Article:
“ I am and, for a long as I can remember, I have constantly been a poor visualizer. Words, even the pregnant words of poets, do not evoke pictures in my judgment. No soporific visions greet me on the verge of sleep. When I recall something, the memory does not present itself to me as a vividly seen event or object. By an feat of the will, I can evoke a not very vivid trope of what happened yesterday good afternoon … ” [ 60 ] [ 61 ]

personal animation [edit ]

Huxley married on 10 July 1919 [ 62 ] Maria Nys ( 10 September 1899 – 12 February 1955 ), a belgian epidemiologist from Bellem, [ 62 ] a greenwich village near Aalter, he met at Garsington, Oxfordshire, in 1919. They had one child, Matthew Huxley ( 19 April 1920 – 10 February 2005 ), who had a career as an generator, anthropologist, and big epidemiologist. [ 63 ] In 1955, Maria Huxley died of cancer. [ 22 ] In 1956, Huxley married Laura Archera ( 1911–2007 ), besides an author, angstrom well as a violinist and psychotherapist. [ 22 ] She wrote This Timeless Moment, a biography of Huxley. She told the fib of their marriage through Mary Ann Braubach ‘s 2010 documentary, Huxley on Huxley. [ 64 ] Huxley was diagnosed with laryngeal cancer in 1960 ; in the years that followed, with his health deteriorate, he wrote the utopian fresh Island, [ 65 ] and gave lectures on “ human Potentialities ” both at the UCSF Medical Center and at the Esalen Institute. These lectures were fundamental to the beginning of the Human Potential Movement. [ 66 ] Huxley was a close supporter of Jiddu Krishnamurti and Rosalind Rajagopal, and was involved in the creation of the Happy Valley School, now Besant Hill School, of glad Valley, in Ojai, California. The most solid solicitation of Huxley ‘s few remaining papers, following the end of most in the 1961 Bel Air Fire, is at the Library of the University of California, Los Angeles. [ 67 ] Some are besides at the Stanford University Libraries. [ 68 ] On 9 April 1962 Huxley was informed he was elected Companion of Literature by the Royal Society of Literature, the senior literary organization in Britain, and he accepted the title via letter on 28 April 1962. [ 69 ] The symmetry between Huxley and the club is kept at the Cambridge University Library. [ 69 ] The society invited Huxley to appear at a banquet and give a lecture at Somerset House, London, in June 1963. Huxley wrote a enlist of the speech he intended to give at the society ; however, his deteriorating health meant he was not able to attend. [ 69 ]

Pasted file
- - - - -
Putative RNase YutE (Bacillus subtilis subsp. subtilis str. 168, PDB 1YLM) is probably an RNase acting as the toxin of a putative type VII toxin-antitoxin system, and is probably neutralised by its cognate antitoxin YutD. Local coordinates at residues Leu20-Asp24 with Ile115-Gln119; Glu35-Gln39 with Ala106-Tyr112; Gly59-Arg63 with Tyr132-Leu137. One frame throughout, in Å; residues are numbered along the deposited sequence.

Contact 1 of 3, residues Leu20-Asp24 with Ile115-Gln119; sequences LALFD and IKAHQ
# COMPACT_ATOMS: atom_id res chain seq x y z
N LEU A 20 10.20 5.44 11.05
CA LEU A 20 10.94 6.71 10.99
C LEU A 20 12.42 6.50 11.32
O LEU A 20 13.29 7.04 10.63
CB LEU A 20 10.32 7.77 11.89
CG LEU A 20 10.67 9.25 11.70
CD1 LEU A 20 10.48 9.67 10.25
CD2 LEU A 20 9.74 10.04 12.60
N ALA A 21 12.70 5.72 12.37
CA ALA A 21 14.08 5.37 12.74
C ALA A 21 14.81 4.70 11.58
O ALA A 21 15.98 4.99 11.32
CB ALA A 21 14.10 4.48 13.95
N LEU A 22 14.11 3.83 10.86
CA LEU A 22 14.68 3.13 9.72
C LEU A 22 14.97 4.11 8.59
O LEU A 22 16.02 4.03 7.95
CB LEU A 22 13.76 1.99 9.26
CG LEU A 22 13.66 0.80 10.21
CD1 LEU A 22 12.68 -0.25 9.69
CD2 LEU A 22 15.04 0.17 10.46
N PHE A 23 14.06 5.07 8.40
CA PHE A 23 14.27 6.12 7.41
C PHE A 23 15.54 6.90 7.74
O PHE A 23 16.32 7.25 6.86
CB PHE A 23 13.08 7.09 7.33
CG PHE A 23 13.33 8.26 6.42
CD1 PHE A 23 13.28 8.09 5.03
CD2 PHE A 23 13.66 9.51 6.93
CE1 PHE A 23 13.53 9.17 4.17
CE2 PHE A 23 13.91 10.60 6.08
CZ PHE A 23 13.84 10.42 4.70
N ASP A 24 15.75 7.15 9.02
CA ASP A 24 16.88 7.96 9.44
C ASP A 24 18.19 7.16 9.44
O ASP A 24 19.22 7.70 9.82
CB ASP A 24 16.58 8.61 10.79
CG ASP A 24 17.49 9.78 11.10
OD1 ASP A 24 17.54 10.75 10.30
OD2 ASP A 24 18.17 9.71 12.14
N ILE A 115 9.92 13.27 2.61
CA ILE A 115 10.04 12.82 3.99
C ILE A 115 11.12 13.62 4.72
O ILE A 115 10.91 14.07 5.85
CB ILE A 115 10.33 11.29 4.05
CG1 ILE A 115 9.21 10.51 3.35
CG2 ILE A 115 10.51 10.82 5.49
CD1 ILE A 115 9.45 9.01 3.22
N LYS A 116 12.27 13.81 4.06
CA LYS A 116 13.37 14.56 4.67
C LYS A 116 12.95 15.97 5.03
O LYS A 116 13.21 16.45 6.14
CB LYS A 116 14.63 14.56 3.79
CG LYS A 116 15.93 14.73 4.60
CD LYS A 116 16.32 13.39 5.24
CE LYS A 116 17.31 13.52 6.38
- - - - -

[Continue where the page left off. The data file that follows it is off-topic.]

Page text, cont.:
death [edit ]

On his deathbed, unable to speak owing to advance laryngeal cancer, Huxley made a written request to his wife Laura for “ LSD, 100 µg, intramuscular. ” According to her explanation of his death [ 70 ] in This Timeless Moment, she obliged with an injection at 11:20 ante meridiem and a second base dose an hour later ; Huxley died aged 69, at 5:20 post meridiem ( Los Angeles time ), on 22 November 1963. [ 71 ] Media coverage of Huxley ‘s end, along with that of fellow british author C. S. Lewis, was overshadowed by the assassination of American President John F. Kennedy on the same day, less than seven hours before Huxley ‘s death. [ 72 ] In a 2009 article for New York cartridge holder titled “ The eclipse Celebrity Death Club ”, Christopher Bonanos wrote :

The championship trophy for badly timed death, though, goes to a pair of british writers. Aldous Huxley, the author of Brave New World, died the same day as C. S. Lewis, who wrote the Chronicles of Narnia series. unfortunately for both of their legacies, that day was November 22, 1963, good as John Kennedy ‘s motorcade passed the Texas School Book Depository. Huxley, at least, made it matter to : At his request, his wife shot him up with LSD a couple of hours before the end, and he tripped his way out of this universe. [ 73 ]

This coincidence served as the basis for Peter Kreeft ‘s book Between Heaven and Hell: A Dialog Somewhere Beyond Death with John F. Kennedy, C. S. Lewis, & Aldous Huxley, which imagines a conversation among the three men taking place in Purgatory following their deaths. [ 74 ] Huxley ‘s memorial service took locate in London in December 1963 ; it was led by his elder brother Julian. On 27 October 1971, [ 75 ] his ashes were interred in the syndicate grave accent at the Watts Cemetery, home of the Watts Mortuary Chapel in Compton, Guildford, Surrey, England. [ 76 ] Huxley had been a long-time acquaintance of Russian composer Igor Stravinsky, who dedicated his last orchestral composition to Huxley. What became Variations: Aldous Huxley in memoriam was begun in July 1963, completed in October 1964, and premiered by the Chicago Symphony Orchestra on 17 April 1965 .

Awards [edit ]

Film adaptations of Huxley ‘s work [edit ]

bibliography [edit ]

See besides [edit ]

References [edit ]

Sources [edit ]

promote read [edit ]

Online editions [edit ]